In California’s Housing Divide – Public Policy Institute of California (ppic.org), we learn that our housing crisis is worsening, especially for African Americans and Latinos. Authors Marisol Cuellar Mejia, Hans Johnson, and Julien Lafortune write, “The housing crisis in California affects residents of all races and ethnicities, but the lack of affordable housing is particularly acute for African Americans and Latinos. Skyrocketing rents in many California metro areas impose growing financial burdens, limiting opportunities for savings. Combined with rising home prices and interest rates, owning a home has become harder to afford over the past year, even as many saw growth in wages. Given the disproportionate impact of the COVID-19 pandemic on households of color, disparities in homeownership are expected to widen. To address these gaps, policy actions that target the causes of these longstanding inequities are necessary.”
The authors state, “Before the pandemic, the racial homeownership gap in California was large, but it appeared to be narrowing. In 2019, the Latino homeownership rate stood at 44.1%, or 19.2 points below that of white households. The Black homeownership rate was even more worrisome at 36.8%, or 26.4 points below the rate for white households. However, Latino and Black households also saw large gains in homeownership between 2014 and 2019 (2.2 and 2.3 percentage points, respectively). Meanwhile, homeownership among Asians grew the most in this period (2.5 percentage points) and, at 59.8%, was only 3.4 points below the white homeownership rate in 2019. Because home equity makes up the majority of wealth for low- and middle-income families, gaps in homeownership rates magnify wealth inequality.”
“Most homeowners start as renters who then save their way into buying a house—but when rents are high, chances to save are low” say the authors. “African American and Latino renters are more likely to pay a sizable share—30% or more—of their household income on gross rent, making the prospect of saving for homeownership daunting. (Even among homeowners, African Americans and Latinos are more likely to spend a high share of their income on mortgages.)”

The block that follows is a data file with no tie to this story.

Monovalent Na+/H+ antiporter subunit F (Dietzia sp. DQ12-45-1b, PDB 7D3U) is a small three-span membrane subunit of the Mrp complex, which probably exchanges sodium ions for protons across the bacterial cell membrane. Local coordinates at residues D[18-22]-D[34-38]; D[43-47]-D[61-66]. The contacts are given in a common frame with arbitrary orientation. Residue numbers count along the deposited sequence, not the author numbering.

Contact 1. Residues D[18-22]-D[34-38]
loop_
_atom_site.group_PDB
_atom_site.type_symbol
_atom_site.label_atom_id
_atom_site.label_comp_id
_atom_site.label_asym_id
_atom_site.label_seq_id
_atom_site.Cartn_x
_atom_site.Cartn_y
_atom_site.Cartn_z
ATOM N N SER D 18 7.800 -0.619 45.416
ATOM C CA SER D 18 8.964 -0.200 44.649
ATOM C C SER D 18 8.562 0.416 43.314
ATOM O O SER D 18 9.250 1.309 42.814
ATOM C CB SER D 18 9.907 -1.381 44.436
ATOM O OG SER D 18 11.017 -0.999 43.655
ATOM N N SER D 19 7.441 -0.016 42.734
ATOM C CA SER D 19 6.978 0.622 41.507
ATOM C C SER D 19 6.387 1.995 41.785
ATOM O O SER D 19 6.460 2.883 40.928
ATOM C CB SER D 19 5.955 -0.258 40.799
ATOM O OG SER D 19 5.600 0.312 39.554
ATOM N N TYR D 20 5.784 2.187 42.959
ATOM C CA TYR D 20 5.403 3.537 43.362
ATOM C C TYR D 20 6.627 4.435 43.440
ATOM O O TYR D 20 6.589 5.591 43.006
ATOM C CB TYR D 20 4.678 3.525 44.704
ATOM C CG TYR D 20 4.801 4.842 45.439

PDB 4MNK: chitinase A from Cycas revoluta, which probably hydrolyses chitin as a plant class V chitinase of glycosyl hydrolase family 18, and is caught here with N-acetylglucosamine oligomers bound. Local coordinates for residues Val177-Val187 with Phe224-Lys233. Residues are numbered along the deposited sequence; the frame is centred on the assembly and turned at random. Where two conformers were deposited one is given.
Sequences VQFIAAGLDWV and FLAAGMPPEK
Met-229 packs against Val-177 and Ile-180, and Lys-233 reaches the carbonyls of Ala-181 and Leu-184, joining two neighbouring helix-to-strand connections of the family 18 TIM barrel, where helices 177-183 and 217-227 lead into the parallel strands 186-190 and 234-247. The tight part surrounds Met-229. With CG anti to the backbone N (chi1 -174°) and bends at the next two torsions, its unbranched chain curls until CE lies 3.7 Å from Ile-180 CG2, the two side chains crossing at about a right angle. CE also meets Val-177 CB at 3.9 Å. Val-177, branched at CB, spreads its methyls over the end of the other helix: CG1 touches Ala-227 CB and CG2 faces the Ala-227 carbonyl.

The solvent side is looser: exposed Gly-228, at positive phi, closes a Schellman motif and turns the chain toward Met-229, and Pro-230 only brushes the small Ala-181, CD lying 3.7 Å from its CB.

Dan Walters in A Solution that Won’t Fix California’s Low Homeownership (Link) says, “California is the land of dreams and extremes and nowhere is that more evident than in the state’s very low rate of homeownership. Just 56% of California’s families live in homes they own, very slightly higher than New York’s lowest-in-the-nation 55% rate and nearly 10 percentage points behind the 65% national rate, according to the Public Policy Institute of California.”
Walters explains, “That so few Californians live in their own homes should not be surprising. After all, the state has the nation’s highest rate of poverty and when the near-poor are added, more than a third of the state’s nearly 40 million residents live with financial distress, PPIC has calculated.”
He says, “Moreover, the state’s median home price of $834,000 — nearly twice the national figure — means that only a quarter of California families can afford such a home, those with incomes of $160,000 and above. In other words, homeownership is another of the many indices of California’s highly stratified society — one infinitely ironic for a state whose political leaders, particularly Gov. Gavin Newsom, tout it as a model of egalitarianism and social mobility that should be emulated elsewhere.”
What can be done to improve the housing situation in California? Unfortunately, Walters doesn’t think much of President Pro Tem Toni Atkins proposal. His critique is, “Under her California Dream for All, the state would partner with some families to make down payments on home purchases and then recoup its investment when homes are later refinanced or sold. Atkins’ program would join other state programs that already offer homeownership assistance. And while her sincerity is genuine, at best her proposal would help only an estimated 8,000 families in a state where about 7 million families are renters.”
Walters says, “It’s typical of politicians’ approaches to social and economic disparity — create a new program with a catchy title that has little impact, if any, and sidesteps core issues. California’s low rate of homeownership results from high levels of poverty and sky-high home prices. Throwing a few dollars at it doesn’t solve the problem and could even make it worse by enticing some families to buy homes they really cannot afford.” That’s what went wrong in 2008 when the housing bubble burst.
Walters advises what the real solutions are, “California’s homeownership rates will rise when the state improves its economic fundamentals — when it removes impediments to housing construction, makes itself more welcoming to investment in middle-income jobs and improves educational outcomes of poor children.”
When the budget is finalized, we will see how much money is going into new housing and after that, which housing bills get the Governor’s signature. It is encouraging that there are efforts being made, even small ones, but we need serious action taken to address the dire housing needs of our state.